prpri Analysis of Mines and Minerals (Development and Regulation) Act, 2021 Analysis of Mines and Minerals (Development and Regulation) Act, 2021

Ministry of Law and Justice has amended The Mines and Minerals (Development and Regulation) Act, 2021 on 28th March, 2021.

Objectives of MMDR Amendment bill, 2021 are: –

1. The bill passed by a voice vote (vote given on a topic by responding orally), is aimed at bringing more transparency in the auction processes of the mines.

2. The major objective of the amendment is to generate employment in the mining sector and enhance the contribution of the mining sector in the total GDP of the country. The Ministry of Mines has claimed an increment of about 55 lakh direct and indirect employment to be generated due to the reforms.

3. The government, through this amendment, is making an effort to attract domestic as well as foreign investment in the mining sector plus involvement of safe and effective technology in the sector. Also, the government has permitted 100% FDI under automatic route for sale of coal, for coal mining activities including associated processing infrastructure.

4. The objective is to enhance the contribution of the mining sector in the GDP to up to at least 2.75% which at present is around 1.75%.

Before directly going to amendments we will take general overview of MMDR Act and then its amendments.

The mines and minerals sector is governed by the Mines and Minerals Act of 1957. This act provides for:

1. The governance of mining leases within the country.

2. The purpose of why the lease is given.

3. How to ensure the well-being of the people living in the areas where mines are auctioned.

Prospecting or mining operations to be under licence or lease

1. Person shall undertake any reconnaissance, prospecting or mining operations in any area in accordance with the terms and conditions of a “mineral concession” or, as the case may be, of a mining lease, granted under this Act and the rules made thereunder.

2. No person shall transport or store or cause to be transported or stored any mineral otherwise than in accordance with the provisions of this Act and the rules made thereunder.

Termination of prospecting licences or mining leases

1. Central Government after consultation with the State Government is of opinion that it is expedient in the interest of regulation of mines and mineral development, preservation of natural environment, control of floods, prevention of pollution, or to avoid danger to public health or communications or to ensure safety of buildings, monuments or other structures or for conservation of mineral resources or for maintaining safety in the mines or for such other purposes, it may request the State Government to make a premature termination of a prospecting licence or mining lease in respect ofany mineral other than a minor mineral in any area or part thereof, and, on receipt of such request, the State Government shall make an order making a premature termination of such prospecting licence or mining lease with respect to the area or any part thereof. And in respect of minor mineral state government shall make order without approval of central government.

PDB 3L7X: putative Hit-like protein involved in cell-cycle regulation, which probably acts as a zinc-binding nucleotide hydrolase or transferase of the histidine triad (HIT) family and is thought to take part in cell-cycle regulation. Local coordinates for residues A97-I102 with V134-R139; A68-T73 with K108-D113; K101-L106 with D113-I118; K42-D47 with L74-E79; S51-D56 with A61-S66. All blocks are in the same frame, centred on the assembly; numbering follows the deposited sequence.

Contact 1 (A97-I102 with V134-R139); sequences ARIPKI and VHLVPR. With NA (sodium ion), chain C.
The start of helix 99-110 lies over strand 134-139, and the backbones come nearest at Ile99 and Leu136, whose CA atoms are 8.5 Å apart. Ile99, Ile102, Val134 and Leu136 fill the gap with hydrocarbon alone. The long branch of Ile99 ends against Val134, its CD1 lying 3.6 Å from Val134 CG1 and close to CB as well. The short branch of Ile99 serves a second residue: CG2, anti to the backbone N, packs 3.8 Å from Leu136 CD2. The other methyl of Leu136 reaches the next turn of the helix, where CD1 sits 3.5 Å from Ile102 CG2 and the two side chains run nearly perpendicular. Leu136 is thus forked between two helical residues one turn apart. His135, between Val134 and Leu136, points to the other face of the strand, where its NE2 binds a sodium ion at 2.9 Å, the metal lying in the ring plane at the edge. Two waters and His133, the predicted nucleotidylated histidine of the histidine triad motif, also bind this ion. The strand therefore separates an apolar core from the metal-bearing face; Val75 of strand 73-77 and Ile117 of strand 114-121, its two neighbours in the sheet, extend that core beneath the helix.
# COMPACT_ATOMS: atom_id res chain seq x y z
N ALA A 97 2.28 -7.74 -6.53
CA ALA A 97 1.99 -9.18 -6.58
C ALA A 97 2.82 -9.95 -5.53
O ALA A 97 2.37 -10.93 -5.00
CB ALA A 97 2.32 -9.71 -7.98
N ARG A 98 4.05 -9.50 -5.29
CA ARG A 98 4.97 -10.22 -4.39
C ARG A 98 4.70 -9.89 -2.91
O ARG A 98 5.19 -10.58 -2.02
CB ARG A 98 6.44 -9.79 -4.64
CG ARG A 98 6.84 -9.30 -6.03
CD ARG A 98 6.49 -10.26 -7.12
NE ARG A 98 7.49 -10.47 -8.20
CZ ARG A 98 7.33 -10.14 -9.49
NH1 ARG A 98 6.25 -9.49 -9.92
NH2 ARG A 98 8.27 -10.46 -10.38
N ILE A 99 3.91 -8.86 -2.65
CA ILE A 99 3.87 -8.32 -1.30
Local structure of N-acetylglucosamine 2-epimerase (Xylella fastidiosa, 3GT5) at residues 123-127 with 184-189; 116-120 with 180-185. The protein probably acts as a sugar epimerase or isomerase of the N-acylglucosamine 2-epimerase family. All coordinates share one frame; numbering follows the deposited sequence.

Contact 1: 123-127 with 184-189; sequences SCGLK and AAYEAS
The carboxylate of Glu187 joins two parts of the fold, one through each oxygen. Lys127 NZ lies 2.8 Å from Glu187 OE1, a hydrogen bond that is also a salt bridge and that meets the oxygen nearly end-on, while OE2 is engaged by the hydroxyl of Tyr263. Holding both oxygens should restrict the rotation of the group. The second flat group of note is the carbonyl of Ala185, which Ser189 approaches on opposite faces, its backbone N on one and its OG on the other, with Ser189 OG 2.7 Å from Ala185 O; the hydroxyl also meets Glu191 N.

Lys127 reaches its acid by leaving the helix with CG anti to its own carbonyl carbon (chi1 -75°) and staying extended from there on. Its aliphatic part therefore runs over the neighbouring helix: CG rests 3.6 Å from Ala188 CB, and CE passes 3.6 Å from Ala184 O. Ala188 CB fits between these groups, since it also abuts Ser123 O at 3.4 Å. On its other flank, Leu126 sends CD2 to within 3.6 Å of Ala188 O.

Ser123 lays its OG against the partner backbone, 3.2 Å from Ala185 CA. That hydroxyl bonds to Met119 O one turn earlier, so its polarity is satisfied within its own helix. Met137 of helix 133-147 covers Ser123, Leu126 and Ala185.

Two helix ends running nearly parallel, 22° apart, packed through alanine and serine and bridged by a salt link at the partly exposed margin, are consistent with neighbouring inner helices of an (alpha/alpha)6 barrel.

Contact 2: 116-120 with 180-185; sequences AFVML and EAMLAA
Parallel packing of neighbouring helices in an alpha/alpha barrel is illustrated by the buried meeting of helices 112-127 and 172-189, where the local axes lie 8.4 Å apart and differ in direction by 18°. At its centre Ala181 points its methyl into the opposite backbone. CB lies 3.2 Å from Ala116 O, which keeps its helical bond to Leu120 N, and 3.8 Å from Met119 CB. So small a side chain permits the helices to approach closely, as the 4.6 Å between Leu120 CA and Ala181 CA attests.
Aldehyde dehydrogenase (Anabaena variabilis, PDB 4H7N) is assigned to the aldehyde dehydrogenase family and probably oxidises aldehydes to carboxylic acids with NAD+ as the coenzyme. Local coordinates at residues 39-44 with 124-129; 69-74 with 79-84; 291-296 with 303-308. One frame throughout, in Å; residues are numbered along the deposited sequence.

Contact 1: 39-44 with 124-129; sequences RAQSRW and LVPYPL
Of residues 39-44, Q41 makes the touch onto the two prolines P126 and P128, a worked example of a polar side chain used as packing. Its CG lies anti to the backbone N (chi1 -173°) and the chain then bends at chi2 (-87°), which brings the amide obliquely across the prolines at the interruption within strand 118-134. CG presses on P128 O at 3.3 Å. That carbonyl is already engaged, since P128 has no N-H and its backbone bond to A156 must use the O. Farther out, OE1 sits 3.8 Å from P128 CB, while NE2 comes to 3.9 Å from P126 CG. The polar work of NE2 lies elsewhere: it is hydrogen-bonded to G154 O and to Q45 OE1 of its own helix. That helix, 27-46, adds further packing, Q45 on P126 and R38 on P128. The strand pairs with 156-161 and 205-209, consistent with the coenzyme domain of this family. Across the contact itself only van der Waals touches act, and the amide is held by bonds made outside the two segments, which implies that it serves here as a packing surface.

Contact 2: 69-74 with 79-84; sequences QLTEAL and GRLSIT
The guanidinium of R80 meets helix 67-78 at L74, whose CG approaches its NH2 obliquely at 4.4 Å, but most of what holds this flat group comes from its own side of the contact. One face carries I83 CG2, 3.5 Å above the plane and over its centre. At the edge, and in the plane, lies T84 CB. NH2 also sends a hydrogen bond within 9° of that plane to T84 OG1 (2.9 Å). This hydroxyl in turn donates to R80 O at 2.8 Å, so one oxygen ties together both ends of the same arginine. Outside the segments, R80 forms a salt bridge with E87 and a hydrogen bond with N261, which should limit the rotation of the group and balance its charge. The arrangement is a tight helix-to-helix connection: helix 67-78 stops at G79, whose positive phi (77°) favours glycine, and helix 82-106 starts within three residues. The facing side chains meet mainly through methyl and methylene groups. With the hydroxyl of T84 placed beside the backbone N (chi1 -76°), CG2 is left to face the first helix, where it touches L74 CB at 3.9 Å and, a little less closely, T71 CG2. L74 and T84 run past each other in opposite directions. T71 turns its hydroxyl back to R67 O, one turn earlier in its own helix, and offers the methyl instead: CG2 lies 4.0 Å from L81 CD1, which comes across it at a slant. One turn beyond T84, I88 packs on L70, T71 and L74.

“Minor Minerals” means building stones, gravel, ordinary clay, ordinary sand and other sand used for prescribed purposes, and any other mineral which the Central  Government may, by notification in the Official Gazette, declare to be a minor mineral.

2. Where the holder of a mining lease fails to undertake production and dispatch (before amendment word is mining operations) for a period of 2 years after the date of execution of the lease or having commenced production and dispatch, has discontinued the same for a period of 2 years, the lease shall lapse on the expiry of the period of 2  years from the date of execution of the lease or, as the case may be, discontinuance of the production and dispatch.

Amendment- “Provided that the State Government may, on an application made by the holder of such lease before it lapses and on being satisfied that it shall not be possible for the holder of the lease to undertake production and dispatch or to continue such production and dispatch for reasons beyond his control, make an order, within a period of three months from the date of receipt of such applicationto extend the period of two years by a further period not exceeding one year and such extension shall not be granted for more than once during the entire period of lease:

Provided further that such lease shall lapse on failure to undertake production and dispatch or having commenced the production and dispatch fails to continue the same before the end of such extended period.”

Restrictions on the grant of prospecting licences or mining leases

A State Government shall not grant a mineral concession to any person unless such person-

1. is an Indian national, or company as defined in section 2(20) of the Companies Act, 2013.

2. satisfies such conditions as may be prescribed: –

(a) in respect of any mineral specified in Part A and Part B of the First Schedule, mineral concession shall be granted after approval of the Central Government.

(b) Amendment- composite licence or mining lease shall not be granted for an area to any person other than the Government, Government company or corporation, in respect of any minerals specified in Part B of the First Schedule where the grade of such mineral in such area is equal to or above such threshold value as may be notified by the Central Government.

No mining lease shall be granted by the State Government unless it is satisfied that-

1. there is evidence to show the existence of mineral contents in the area for which the application for a mining lease has been made in accordance with such parameters as may be prescribed for this purpose by the Central Government;